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Daylight Savings Time: A History (and some reminders...)

Belinda Baxter

By day, Bella masquerades as an administrative assistant working in real estate with just about 7 years of experience in the industry...

By day, Bella masquerades as an administrative assistant working in real estate with just about 7 years of experience in the industry...

Mar 10 7 minutes read

“Spring forward, fall backward.”

…Annnnnddd cue the groans.

Twice a year, a bunch of folks in the US find themselves setting their clocks either forwards or backwards by an hour - the few remaining analog clocks that don't automatically reset, that is. People across the nation will mourn or rejoice the hour difference in their sleep schedule, and our internal clocks will be off for at least a week following the change.

But what exactly is this seasonal time change, and why do we do it? Many people believe it was to support the agricultural and farming industries, which relied on maximizing daylight hours in order to complete their work each day. The real reason behind Daylight Savings Time might surprise you.

As spring flows into summer, we enjoy longer, lighter evenings; in the fall and winter, the light wanes, and the days seem much shorter. The purpose behind Daylight Saving Time is to shift the clock so we can salvage some of that light for the winter evenings by shifting an hour of daylight from the morning to the evening. There has also been some evidence that the switch saves energy. Studies done by the US Department of Transportation show that Americans reduce their usage of electricity a bit during DST. Since there’s more light in the afternoon and evenings, people will generally be outside more or doing more outside of their homes, and so they’ll be using less electricity and appliances in their homes. It also decreases traffic accidents and reduces crime rates.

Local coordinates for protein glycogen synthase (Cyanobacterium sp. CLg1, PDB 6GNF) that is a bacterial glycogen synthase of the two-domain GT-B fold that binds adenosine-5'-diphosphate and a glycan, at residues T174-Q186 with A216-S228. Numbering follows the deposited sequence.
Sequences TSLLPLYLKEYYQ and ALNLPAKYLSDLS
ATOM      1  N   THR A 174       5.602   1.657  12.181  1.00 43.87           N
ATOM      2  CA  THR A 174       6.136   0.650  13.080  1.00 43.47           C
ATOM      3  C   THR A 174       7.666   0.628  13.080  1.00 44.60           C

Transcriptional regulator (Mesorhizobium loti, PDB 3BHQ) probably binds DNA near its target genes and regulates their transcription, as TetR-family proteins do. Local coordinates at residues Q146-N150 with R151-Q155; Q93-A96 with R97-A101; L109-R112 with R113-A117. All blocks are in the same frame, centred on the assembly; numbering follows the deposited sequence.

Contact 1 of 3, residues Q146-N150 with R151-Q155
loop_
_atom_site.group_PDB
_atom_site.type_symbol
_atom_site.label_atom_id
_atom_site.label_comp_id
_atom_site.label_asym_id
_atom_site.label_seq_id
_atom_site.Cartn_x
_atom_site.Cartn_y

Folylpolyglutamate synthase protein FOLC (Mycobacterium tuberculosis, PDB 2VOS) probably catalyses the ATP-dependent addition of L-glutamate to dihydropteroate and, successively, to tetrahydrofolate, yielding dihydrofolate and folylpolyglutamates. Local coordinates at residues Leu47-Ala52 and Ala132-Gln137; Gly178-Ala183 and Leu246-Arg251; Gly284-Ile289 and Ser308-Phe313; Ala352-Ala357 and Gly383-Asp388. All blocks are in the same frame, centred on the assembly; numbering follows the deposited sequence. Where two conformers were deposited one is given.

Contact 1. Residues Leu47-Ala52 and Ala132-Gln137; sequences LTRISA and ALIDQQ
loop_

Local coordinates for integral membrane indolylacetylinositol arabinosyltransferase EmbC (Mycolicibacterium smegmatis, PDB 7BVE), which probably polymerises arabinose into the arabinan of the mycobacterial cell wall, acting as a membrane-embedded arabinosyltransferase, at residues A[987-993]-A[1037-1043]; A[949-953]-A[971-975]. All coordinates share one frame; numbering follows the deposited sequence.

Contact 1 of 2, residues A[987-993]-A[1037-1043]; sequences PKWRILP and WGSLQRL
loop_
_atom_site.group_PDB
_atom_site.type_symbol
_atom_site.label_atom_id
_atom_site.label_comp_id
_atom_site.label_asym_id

Benjamin Franklin was actually the first person to suggest the change in his essay, “An Economical Project For Diminishing the Cost of Light”, which was published in a Parisian journal in April of 1784. This was during Franklin’s tenure as an American delegate in France. His suggestion wasn’t really taken seriously by many until the publication of a pamphlet called “The Waste of Daylight” by English builder William Willet in 1907. Although Willet was able to get a bill introduced to Parliament through his connections, it was never ratified.

The first countries to enact Daylight Saving Time were Germany and Austria in 1916 in order to conserve fuel during World War I. A host of other European countries soon followed suit, including Belgium, Denmark, France, Italy, Luxembourg, the Netherlands, Norway, Portugal, Sweden, and of course, the United Kingdom. Australia and parts of Canada weren’t far behind.

The United States didn’t adopt the policy until 1918 with the bill “An Act to preserve daylight and provide standard time for the United States.” This bill also established the standard time zones. It was wildly unpopular and hotly contested. So much so, in fact, that it was repealed in 1919. It wasn’t reinstated until World War II, when President Franklin Roosevelt instituted “War Time”, a year long Daylight Saving Time that lasted until the war ended in 1945. After that, it was left to states and municipalities to decide if they wanted to keep the time change or discard it again. They could also choose when it started and ended. Understandably, this caused a lot of confusion, especially for industries with scheduling, like transportation (think planes, trains, and automobiles) and broadcasting (radio, and then later on, television).